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Are octavers safe for cabs?

Discussion in 'Effects [BG]' started by Dragonlord, Jan 26, 2017.

  1. Dragonlord

    Dragonlord Rocks Around The Glocks Supporting Member

    Aug 30, 2000
    Greece, Europe
    It might be a silly question but I've never cranked an octave down out of fear of blowing a speaker. Is this irrational? Or do you only use an octaver with higher notes? I play a 5 string, how low is it safe to go with an octave down at rehearsal/gigging volumes? Thanks!
  2. Josh Kneisel

    Josh Kneisel

    Jun 17, 2016
    I don't think you need to worry about it as long as you don't push the volume too hard. I use an octave and it sounds kind of cruddy once you get below a low G in my opionion unless you have a sub... but I haven't fried a speaker and been playing with octaves and a microsynth for years just might sound farty on the low B.
  3. NoxNoctus

    NoxNoctus The Crushinator

    May 9, 2004
    Annapolis, MD
    HPF would help as well, cheap insurance for your speakers and generally helping clean up your tone
  4. Josh Kneisel

    Josh Kneisel

    Jun 17, 2016
    I do tend to roll off bass and bass mid...
  5. Id say you're fine aslong as your sensible with it. I make sure when the octave is on that it doesn't jump in volume also... others may prefer that but I don't. That helps. Also... most octaves can't do the mega low notes so you'll probably hear and feel it before it does damage.

    Saying that.. if you crank it to full octave and volume then yes it probably will do damage!
  6. Dragonlord

    Dragonlord Rocks Around The Glocks Supporting Member

    Aug 30, 2000
    Greece, Europe
    Thanks everyone... it seems odd to me that there are effects designed for bass that could damage bass cabs. A HPF does indeed sound like a good idea, but having to bring two pedals to use one safely is beyond me. Maybe there should be octavers with built-in HPF, but I haven't seen any. Oh well. So if the octave down is set at half the volume of the dry signal, would you say it should be safe even when cranked? I have an Octron on the way and I don't wanna do any damage (esp. since I don't play through my own cabs only)...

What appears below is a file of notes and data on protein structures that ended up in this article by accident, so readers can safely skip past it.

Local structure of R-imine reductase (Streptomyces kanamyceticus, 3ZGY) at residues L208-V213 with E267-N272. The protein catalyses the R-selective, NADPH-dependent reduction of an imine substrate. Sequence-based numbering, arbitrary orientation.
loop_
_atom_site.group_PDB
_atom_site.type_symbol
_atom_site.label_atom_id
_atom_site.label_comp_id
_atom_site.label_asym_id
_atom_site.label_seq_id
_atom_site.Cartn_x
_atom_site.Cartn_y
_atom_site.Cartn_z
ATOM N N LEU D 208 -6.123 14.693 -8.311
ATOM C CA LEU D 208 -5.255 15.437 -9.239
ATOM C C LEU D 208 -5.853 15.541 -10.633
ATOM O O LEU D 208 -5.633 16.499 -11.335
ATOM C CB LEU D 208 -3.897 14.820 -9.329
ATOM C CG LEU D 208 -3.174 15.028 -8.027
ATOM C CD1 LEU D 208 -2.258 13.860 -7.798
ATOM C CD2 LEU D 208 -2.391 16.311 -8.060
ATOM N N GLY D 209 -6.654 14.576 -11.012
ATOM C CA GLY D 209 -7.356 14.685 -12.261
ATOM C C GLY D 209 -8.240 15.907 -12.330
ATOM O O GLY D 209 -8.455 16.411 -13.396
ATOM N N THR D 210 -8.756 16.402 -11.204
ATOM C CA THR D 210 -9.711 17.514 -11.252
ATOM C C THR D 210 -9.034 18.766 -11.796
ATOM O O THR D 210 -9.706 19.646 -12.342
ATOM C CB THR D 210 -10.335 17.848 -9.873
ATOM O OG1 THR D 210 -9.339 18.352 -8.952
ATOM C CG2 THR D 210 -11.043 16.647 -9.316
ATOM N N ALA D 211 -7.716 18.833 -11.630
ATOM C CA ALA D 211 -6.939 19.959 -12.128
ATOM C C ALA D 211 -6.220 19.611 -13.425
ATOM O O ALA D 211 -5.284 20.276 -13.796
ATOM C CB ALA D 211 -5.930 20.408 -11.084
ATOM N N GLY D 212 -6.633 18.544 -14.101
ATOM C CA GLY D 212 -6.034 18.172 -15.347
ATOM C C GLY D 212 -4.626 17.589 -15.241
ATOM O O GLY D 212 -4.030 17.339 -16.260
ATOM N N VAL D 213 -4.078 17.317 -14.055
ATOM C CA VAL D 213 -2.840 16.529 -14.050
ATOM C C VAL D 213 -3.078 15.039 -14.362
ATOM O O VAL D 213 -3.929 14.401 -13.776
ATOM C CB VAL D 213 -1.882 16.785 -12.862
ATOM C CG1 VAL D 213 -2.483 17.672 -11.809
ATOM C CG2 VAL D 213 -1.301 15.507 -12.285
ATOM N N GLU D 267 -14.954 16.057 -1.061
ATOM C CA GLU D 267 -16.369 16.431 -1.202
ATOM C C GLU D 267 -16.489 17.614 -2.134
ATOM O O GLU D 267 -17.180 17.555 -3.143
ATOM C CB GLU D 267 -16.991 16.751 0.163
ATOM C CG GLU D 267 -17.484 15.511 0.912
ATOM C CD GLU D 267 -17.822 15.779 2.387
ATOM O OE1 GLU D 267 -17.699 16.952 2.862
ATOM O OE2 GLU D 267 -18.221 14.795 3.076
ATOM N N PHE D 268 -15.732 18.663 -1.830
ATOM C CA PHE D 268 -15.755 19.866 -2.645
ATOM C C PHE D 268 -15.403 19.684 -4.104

7. bongomania

    bongomania Gold Supporting Member Commercial User

    Oct 17, 2005
    PDX, OR
    owner, OVNIFX and OVNILabs
    I wouldn't make any assumptions like "half the volume" etc. Instead, find a sweet tone using the effect while your whole rig is at low volume; then gradually turn up the amp volume until you start to hear clipping; then in small increments either turn down the octave, or turn down the lows with EQ, and in equally small increments turn up the amp volume. Eventually you will find a balance point where you can't go any farther with those adjustments without losing the effect, losing too much low end, or clipping the amp or speakers too much.

    Basically listen for distortion and adjust accordingly.
    Josh Kneisel, Teijo K. and Dragonlord like this.
  8. I've never had a problem with octavers and speakers.
    Mantic Density Hulks are a different kettle of fish tho, they can SLAY speakers
  9. Pacodelivery

    Pacodelivery Supporting Member

    May 25, 2014
    Use your Ears!!!The sounds a speaker cone makes when it's being pushed too hard are different from other sorts of clipping. Learn what that sounds like, then avoid it!